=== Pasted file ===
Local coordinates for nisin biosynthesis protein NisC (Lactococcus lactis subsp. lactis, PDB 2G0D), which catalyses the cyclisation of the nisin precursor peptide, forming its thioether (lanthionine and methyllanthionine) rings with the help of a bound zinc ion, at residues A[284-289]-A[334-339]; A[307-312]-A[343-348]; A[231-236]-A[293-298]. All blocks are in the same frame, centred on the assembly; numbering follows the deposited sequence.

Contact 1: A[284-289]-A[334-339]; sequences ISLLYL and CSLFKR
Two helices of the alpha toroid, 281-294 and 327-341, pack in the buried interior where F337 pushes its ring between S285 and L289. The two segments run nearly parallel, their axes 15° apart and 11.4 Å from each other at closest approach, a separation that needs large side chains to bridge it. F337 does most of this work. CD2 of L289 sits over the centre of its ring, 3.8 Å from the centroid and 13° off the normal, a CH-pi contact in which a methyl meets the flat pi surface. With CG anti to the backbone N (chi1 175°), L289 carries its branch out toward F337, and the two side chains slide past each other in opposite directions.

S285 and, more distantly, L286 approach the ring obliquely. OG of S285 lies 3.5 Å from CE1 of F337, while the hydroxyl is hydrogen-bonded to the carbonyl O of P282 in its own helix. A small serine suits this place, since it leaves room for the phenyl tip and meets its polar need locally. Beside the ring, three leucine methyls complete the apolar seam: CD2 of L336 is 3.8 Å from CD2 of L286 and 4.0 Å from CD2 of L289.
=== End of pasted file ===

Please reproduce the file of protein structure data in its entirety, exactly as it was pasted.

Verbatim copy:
Local coordinates for nisin biosynthesis protein NisC (Lactococcus lactis subsp. lactis, PDB 2G0D), which catalyses the cyclisation of the nisin precursor peptide, forming its thioether (lanthionine and methyllanthionine) rings with the help of a bound zinc ion, at residues A[284-289]-A[334-339]; A[307-312]-A[343-348]; A[231-236]-A[293-298]. All blocks are in the same frame, centred on the assembly; numbering follows the deposited sequence.

Contact 1: A[284-289]-A[334-339]; sequences ISLLYL and CSLFKR
Two helices of the alpha toroid, 281-294 and 327-341, pack in the buried interior where F337 pushes its ring between S285 and L289. The two segments run nearly parallel, their axes 15° apart and 11.4 Å from each other at closest approach, a separation that needs large side chains to bridge it. F337 does most of this work. CD2 of L289 sits over the centre of its ring, 3.8 Å from the centroid and 13° off the normal, a CH-pi contact in which a methyl meets the flat pi surface. With CG anti to the backbone N (chi1 175°), L289 carries its branch out toward F337, and the two side chains slide past each other in opposite directions.

S285 and, more distantly, L286 approach the ring obliquely. OG of S285 lies 3.5 Å from CE1 of F337, while the hydroxyl is hydrogen-bonded to the carbonyl O of P282 in its own helix. A small serine suits this place, since it leaves room for the phenyl tip and meets its polar need locally. Beside the ring, three leucine methyls complete the apolar seam: CD2 of L336 is 3.8 Å from CD2 of L286 and 4.0 Å from CD2 of L289.